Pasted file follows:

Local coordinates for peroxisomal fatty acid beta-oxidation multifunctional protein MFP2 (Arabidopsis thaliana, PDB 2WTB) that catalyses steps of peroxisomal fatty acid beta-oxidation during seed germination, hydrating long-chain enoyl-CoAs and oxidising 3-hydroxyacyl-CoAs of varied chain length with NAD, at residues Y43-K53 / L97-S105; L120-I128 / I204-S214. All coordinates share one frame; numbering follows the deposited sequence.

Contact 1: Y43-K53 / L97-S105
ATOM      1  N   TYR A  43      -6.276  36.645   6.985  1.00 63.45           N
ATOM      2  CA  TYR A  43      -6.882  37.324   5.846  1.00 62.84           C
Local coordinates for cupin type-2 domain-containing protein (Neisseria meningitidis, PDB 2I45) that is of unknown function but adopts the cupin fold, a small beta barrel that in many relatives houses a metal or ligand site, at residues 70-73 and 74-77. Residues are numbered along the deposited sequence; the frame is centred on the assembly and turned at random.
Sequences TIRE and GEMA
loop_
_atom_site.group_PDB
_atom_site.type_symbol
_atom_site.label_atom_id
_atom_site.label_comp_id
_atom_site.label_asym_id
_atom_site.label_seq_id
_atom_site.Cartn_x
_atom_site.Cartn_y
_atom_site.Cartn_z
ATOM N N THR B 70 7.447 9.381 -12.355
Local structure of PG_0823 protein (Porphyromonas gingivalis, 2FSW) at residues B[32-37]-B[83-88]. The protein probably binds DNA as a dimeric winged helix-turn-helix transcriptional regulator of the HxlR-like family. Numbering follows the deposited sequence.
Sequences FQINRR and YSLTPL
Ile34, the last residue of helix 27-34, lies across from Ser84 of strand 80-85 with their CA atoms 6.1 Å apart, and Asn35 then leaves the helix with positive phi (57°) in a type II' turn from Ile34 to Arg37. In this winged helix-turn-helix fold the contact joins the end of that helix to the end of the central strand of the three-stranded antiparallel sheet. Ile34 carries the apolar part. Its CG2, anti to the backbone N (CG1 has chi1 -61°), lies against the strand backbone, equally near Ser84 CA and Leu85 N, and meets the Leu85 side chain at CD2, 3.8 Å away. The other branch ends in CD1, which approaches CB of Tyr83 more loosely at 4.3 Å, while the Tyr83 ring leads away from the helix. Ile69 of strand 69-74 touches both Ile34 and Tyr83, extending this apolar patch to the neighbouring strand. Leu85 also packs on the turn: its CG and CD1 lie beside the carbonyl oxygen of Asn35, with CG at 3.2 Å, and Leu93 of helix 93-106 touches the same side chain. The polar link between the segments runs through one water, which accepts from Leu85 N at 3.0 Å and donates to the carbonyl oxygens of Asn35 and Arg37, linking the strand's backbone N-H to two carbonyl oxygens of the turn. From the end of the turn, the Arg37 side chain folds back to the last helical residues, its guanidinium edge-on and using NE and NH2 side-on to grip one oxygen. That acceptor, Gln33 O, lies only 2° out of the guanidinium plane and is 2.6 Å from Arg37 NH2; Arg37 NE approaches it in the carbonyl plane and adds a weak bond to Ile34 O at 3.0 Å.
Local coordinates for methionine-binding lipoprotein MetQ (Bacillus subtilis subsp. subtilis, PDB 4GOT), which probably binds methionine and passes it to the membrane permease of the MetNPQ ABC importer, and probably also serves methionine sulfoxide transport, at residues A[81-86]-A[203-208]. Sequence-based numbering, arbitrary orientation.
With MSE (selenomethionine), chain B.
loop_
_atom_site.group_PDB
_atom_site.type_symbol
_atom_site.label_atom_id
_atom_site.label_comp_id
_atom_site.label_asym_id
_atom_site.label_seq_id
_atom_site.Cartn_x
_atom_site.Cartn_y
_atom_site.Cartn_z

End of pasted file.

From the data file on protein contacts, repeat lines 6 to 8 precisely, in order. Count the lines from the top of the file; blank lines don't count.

Sequences TIRE and GEMA
loop_
_atom_site.group_PDB